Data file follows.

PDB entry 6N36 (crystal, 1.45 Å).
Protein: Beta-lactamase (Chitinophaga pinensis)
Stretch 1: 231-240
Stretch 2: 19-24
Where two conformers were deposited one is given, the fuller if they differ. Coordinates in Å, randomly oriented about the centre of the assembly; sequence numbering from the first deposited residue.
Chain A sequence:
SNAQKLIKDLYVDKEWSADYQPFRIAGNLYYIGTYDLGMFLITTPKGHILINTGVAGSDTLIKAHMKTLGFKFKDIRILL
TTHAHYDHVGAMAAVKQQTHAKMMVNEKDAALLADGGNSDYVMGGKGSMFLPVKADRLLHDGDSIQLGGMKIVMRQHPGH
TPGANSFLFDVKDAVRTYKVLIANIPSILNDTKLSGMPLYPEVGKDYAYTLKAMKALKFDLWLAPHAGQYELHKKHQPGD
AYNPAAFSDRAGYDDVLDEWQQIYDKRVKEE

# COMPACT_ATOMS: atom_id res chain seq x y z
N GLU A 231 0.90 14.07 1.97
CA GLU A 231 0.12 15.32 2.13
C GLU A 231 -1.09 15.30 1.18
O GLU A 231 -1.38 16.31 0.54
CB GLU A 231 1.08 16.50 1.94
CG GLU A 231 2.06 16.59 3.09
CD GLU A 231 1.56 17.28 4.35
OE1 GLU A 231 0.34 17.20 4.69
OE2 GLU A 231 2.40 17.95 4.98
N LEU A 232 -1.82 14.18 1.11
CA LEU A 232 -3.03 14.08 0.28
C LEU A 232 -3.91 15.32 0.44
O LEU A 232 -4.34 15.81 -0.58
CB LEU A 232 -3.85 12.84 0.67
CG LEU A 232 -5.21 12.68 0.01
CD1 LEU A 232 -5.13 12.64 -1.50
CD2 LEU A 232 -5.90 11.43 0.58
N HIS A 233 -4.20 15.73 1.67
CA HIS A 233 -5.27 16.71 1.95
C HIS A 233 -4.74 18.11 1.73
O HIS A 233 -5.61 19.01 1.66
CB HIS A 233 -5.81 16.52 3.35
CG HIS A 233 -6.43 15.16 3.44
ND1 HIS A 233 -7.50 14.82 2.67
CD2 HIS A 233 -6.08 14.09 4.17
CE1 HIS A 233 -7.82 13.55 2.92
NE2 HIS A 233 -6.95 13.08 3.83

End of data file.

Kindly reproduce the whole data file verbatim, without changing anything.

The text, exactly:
PDB entry 6N36 (crystal, 1.45 Å).
Protein: Beta-lactamase (Chitinophaga pinensis)
Stretch 1: 231-240
Stretch 2: 19-24
Where two conformers were deposited one is given, the fuller if they differ. Coordinates in Å, randomly oriented about the centre of the assembly; sequence numbering from the first deposited residue.
Chain A sequence:
SNAQKLIKDLYVDKEWSADYQPFRIAGNLYYIGTYDLGMFLITTPKGHILINTGVAGSDTLIKAHMKTLGFKFKDIRILL
TTHAHYDHVGAMAAVKQQTHAKMMVNEKDAALLADGGNSDYVMGGKGSMFLPVKADRLLHDGDSIQLGGMKIVMRQHPGH
TPGANSFLFDVKDAVRTYKVLIANIPSILNDTKLSGMPLYPEVGKDYAYTLKAMKALKFDLWLAPHAGQYELHKKHQPGD
AYNPAAFSDRAGYDDVLDEWQQIYDKRVKEE

# COMPACT_ATOMS: atom_id res chain seq x y z
N GLU A 231 0.90 14.07 1.97
CA GLU A 231 0.12 15.32 2.13
C GLU A 231 -1.09 15.30 1.18
O GLU A 231 -1.38 16.31 0.54
CB GLU A 231 1.08 16.50 1.94
CG GLU A 231 2.06 16.59 3.09
CD GLU A 231 1.56 17.28 4.35
OE1 GLU A 231 0.34 17.20 4.69
OE2 GLU A 231 2.40 17.95 4.98
N LEU A 232 -1.82 14.18 1.11
CA LEU A 232 -3.03 14.08 0.28
C LEU A 232 -3.91 15.32 0.44
O LEU A 232 -4.34 15.81 -0.58
CB LEU A 232 -3.85 12.84 0.67
CG LEU A 232 -5.21 12.68 0.01
CD1 LEU A 232 -5.13 12.64 -1.50
CD2 LEU A 232 -5.90 11.43 0.58
N HIS A 233 -4.20 15.73 1.67
CA HIS A 233 -5.27 16.71 1.95
C HIS A 233 -4.74 18.11 1.73
O HIS A 233 -5.61 19.01 1.66
CB HIS A 233 -5.81 16.52 3.35
CG HIS A 233 -6.43 15.16 3.44
ND1 HIS A 233 -7.50 14.82 2.67
CD2 HIS A 233 -6.08 14.09 4.17
CE1 HIS A 233 -7.82 13.55 2.92
NE2 HIS A 233 -6.95 13.08 3.83